Or,id you give him something kind of lame, but you never know what to get the guy anyway?

Besides, he was off riding with his buddies all day.

Well, here's a thought I want to share about Dad, and what the present meant even if it was lame.

Full disclosure, my Dad shook my hand and then passed away when I was out of the room years ago, so I tend to be working on Father’s Day and it blows right by.

The present, writing on the card, and going over to Dad's on the day meant something about being glad he's still around.

Sure, who gets along all the time? Bound to be some ups and downs, but generally that's better than funerals, so you got the card and all.

Good so far?

Now, I've been paying pretty close attention to things that can help keep dads around, if they ride motorcycles like yours does, because I'm one of the team of rider instructors at the Kelowna Safety Council.

They want me to talk about helmets as one of those things in particular, so here we go. They do, you know. Helmets do keep riders alive, and their brains functioning as well as they ever did, when said riders wear them.

Like seat belts, they save lives and prevent injuries when they're used.

But, and it is a very big but, not all of them do, and not all the time, again like seat belts.

This might be where you come in.

A good helmet, properly fitted and properly fastened, will do a good job in a crash. It can prevent brain injury in anywhere up to 60% of crashes with head impacts, and fatalities by roughly 35%.

Depending on how recent the research is that you're looking at, a full helmet protects the rider from 50-80% of the head impacts we tend to experience, all of them below the ear tops, and mostly from the ears forward.

How's Dad's face looking? Still got that chin? Think on.

The problem we need to get at though, is the fact that almost 100% of B.C. riders killed in bike crashes were "helmeted,” at least to some degree, because we have helmet laws.

There's pretty obviously a big gap in how those helmets are working out, a gap, as far as I can glean from all the research I've looked at, is about helmet design and fit.

ICBC isn't exactly forthcoming on this issue, so we have to look around the world for some guidance about the gaps in helmet performance and in our helmet laws.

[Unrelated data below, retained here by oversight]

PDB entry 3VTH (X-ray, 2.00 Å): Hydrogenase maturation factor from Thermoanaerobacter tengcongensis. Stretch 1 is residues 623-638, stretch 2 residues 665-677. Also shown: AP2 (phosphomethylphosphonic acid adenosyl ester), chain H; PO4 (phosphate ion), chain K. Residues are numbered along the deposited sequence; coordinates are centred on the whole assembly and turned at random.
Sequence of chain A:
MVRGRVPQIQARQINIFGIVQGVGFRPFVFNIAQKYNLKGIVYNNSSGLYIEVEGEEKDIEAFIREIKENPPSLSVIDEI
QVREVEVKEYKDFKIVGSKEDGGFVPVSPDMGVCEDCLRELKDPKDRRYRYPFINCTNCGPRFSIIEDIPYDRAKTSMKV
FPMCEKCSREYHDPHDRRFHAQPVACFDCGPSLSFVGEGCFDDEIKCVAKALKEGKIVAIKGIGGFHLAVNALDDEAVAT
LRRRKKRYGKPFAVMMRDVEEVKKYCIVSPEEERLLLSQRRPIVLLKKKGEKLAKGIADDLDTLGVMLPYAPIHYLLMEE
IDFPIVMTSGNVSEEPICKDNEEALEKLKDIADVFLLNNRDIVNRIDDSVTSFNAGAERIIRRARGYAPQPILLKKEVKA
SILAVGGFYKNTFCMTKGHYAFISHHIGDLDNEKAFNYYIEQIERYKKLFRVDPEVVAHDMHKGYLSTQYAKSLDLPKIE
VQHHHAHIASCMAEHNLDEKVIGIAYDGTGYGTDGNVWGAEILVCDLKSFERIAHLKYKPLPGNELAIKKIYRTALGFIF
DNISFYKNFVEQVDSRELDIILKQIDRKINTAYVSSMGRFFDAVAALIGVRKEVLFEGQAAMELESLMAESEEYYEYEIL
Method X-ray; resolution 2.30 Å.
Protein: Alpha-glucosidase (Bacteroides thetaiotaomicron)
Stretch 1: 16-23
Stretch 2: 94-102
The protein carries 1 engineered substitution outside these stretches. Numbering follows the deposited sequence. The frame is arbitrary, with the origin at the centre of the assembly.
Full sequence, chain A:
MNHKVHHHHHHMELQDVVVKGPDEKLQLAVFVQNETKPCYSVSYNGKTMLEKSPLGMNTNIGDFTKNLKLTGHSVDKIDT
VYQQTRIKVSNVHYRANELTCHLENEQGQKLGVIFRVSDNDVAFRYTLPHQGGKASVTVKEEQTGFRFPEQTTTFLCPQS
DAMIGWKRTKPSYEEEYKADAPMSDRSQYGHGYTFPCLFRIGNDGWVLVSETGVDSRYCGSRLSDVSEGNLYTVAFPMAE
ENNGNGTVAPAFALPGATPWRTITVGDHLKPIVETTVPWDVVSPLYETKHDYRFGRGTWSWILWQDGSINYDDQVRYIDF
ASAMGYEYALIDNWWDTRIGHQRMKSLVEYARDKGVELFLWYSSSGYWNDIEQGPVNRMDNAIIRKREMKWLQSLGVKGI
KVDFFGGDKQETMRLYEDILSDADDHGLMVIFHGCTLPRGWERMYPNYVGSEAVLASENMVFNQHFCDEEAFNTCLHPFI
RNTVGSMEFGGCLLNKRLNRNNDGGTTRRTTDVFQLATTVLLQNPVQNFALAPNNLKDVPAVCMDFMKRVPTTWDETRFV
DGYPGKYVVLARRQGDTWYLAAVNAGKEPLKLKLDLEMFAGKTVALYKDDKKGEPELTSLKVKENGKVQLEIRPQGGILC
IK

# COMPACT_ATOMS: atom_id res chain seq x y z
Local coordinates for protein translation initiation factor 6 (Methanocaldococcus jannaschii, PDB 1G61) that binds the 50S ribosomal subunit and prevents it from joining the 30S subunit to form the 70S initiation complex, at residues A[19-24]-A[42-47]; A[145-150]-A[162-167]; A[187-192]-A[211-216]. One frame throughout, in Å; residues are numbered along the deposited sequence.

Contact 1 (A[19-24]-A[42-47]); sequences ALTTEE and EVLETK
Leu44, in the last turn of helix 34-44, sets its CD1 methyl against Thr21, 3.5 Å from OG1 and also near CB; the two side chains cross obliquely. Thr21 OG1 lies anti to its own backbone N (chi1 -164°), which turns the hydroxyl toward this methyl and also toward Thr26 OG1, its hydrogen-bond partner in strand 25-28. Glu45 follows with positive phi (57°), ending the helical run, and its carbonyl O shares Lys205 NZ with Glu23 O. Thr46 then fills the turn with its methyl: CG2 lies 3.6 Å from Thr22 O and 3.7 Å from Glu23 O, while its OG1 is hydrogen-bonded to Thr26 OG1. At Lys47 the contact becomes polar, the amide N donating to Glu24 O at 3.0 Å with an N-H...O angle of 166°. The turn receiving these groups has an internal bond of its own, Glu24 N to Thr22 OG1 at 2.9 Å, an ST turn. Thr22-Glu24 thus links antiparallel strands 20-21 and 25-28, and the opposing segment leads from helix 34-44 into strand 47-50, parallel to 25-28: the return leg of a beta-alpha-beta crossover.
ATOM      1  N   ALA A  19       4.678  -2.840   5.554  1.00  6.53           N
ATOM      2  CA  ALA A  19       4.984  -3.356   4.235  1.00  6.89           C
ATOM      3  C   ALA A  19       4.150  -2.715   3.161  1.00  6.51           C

Some of that guidance is this: when surgeons in Wisconsin asked why "helmeted" riders were showing up at their emergency wards with head and brain injuries, they discovered that in 64% of those cases, the helmet had parted company with the rider before it could have done any good.

So, not done up properly, or not possible to do up properly because of sloppy fit and design.

And then, as the Australians found, partial helmets offered no more than about 20% of the necessary protection in a crash. Even when done up nice and snug, they were essentially pointless.

We've known it was bad with partial helmets since at least 1991, courtesy of a Dr. Ouellet. He called it at around 45%, being American and needing to be somewhat conservative about saying bad things about that North American gold standard of (not) protection, the halfie, beanie, brain cap, whatever dad calls it.

They‘re still legal in B.C., for sort of the same reasons. Gap in our laws.

My point is about the thing Dad's been riding around with on his head. If it looks more like a salad bowl with strings attached and corny stickers than a full helmet, you may have a problem like mine come next Father’S Day. Nobody to hang out with and grouse about. 

Here's a possible solution that my fellow riding instructors - all my fellow riding instructors, all over the province - want you to consider very seriously.

Take Dad to a decent bike shop, get him properly fitted with a full helmet to replace the salad bowl, throw down the cash, and get the job done.

Use every bit of emotional blackmail you can dredge up, then some more, and make it your deal that he wears the thing.

Save the salad bowl for the prize cabbage, don't let him be one.

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About the Author

Bill Downey is a retired professional social worker in support programs for people with congenital or acquired physical and cognitive challenges, who was also a volunteer firefighter and a BCGEU health and safety advocate.

For many years, he has been a motorcycle riding coach/instructor with Kelowna Safety Council who spends too much time studying international traffic safety research and not enough time doing all the outdoor things a boy from the Okanagan should be doing.

He has lived a very large portion of his life on two wheels as a commuting and travelling cyclist, but, for the extra challenge, he is also as a motorcycle commuter.

By nature, he has a balanced approach to all things.

[email protected]https://kdsc.bc.ca

The views expressed are strictly those of the author and not necessarily those of Castanet. Castanet does not warrant the contents.